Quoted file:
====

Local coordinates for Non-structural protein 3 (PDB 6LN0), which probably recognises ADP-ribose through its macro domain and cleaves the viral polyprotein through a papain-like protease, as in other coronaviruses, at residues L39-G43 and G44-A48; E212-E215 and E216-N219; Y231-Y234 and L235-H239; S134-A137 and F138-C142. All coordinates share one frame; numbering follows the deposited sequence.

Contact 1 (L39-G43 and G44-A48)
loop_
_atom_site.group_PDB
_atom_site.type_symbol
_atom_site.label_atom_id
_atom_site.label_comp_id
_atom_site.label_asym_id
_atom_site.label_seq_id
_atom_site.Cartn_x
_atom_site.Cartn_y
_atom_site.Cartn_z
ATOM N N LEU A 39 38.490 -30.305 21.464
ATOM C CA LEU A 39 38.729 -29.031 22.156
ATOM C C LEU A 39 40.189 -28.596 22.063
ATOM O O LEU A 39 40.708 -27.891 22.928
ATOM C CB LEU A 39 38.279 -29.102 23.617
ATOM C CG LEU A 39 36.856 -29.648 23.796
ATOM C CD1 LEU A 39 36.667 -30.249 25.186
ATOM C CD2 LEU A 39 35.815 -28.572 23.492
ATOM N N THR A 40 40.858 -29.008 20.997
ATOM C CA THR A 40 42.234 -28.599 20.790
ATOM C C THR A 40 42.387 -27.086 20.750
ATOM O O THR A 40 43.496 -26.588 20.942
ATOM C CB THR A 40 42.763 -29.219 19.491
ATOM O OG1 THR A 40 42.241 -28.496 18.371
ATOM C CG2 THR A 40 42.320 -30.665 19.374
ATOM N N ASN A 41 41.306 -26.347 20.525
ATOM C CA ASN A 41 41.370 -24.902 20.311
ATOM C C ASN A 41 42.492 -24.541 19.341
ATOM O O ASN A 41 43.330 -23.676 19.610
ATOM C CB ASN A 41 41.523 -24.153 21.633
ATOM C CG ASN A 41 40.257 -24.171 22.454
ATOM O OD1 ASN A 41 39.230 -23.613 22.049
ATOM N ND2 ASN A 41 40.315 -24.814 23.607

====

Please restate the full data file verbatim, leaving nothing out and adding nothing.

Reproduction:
Local coordinates for Non-structural protein 3 (PDB 6LN0), which probably recognises ADP-ribose through its macro domain and cleaves the viral polyprotein through a papain-like protease, as in other coronaviruses, at residues L39-G43 and G44-A48; E212-E215 and E216-N219; Y231-Y234 and L235-H239; S134-A137 and F138-C142. All coordinates share one frame; numbering follows the deposited sequence.

Contact 1 (L39-G43 and G44-A48)
loop_
_atom_site.group_PDB
_atom_site.type_symbol
_atom_site.label_atom_id
_atom_site.label_comp_id
_atom_site.label_asym_id
_atom_site.label_seq_id
_atom_site.Cartn_x
_atom_site.Cartn_y
_atom_site.Cartn_z
ATOM N N LEU A 39 38.490 -30.305 21.464
ATOM C CA LEU A 39 38.729 -29.031 22.156
ATOM C C LEU A 39 40.189 -28.596 22.063
ATOM O O LEU A 39 40.708 -27.891 22.928
ATOM C CB LEU A 39 38.279 -29.102 23.617
ATOM C CG LEU A 39 36.856 -29.648 23.796
ATOM C CD1 LEU A 39 36.667 -30.249 25.186
ATOM C CD2 LEU A 39 35.815 -28.572 23.492
ATOM N N THR A 40 40.858 -29.008 20.997
ATOM C CA THR A 40 42.234 -28.599 20.790
ATOM C C THR A 40 42.387 -27.086 20.750
ATOM O O THR A 40 43.496 -26.588 20.942
ATOM C CB THR A 40 42.763 -29.219 19.491
ATOM O OG1 THR A 40 42.241 -28.496 18.371
ATOM C CG2 THR A 40 42.320 -30.665 19.374
ATOM N N ASN A 41 41.306 -26.347 20.525
ATOM C CA ASN A 41 41.370 -24.902 20.311
ATOM C C ASN A 41 42.492 -24.541 19.341
ATOM O O ASN A 41 43.330 -23.676 19.610
ATOM C CB ASN A 41 41.523 -24.153 21.633
ATOM C CG ASN A 41 40.257 -24.171 22.454
ATOM O OD1 ASN A 41 39.230 -23.613 22.049
ATOM N ND2 ASN A 41 40.315 -24.814 23.607